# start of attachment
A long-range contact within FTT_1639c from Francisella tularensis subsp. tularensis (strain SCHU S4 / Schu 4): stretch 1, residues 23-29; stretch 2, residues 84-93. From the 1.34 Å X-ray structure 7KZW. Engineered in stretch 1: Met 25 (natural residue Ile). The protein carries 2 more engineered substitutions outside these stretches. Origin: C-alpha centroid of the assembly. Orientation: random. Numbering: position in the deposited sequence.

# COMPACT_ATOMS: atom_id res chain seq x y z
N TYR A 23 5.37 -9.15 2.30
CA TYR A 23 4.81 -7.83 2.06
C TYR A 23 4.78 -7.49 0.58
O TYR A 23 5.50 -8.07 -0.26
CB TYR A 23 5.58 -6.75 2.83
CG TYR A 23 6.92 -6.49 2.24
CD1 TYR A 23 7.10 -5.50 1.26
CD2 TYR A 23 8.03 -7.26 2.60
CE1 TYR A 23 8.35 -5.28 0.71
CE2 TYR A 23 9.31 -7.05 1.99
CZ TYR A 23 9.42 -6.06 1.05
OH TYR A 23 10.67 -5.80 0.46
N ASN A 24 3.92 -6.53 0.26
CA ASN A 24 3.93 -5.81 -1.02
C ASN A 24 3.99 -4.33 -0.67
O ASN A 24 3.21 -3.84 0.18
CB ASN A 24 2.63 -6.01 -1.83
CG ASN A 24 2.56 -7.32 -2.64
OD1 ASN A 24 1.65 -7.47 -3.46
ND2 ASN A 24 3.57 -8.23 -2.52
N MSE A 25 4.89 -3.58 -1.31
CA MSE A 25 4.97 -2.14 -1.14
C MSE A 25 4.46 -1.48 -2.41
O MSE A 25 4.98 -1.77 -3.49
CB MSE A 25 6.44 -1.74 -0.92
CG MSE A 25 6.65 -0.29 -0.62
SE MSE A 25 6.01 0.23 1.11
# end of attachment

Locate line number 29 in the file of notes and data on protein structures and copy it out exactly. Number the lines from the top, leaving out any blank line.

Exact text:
SE MSE A 25 6.01 0.23 1.11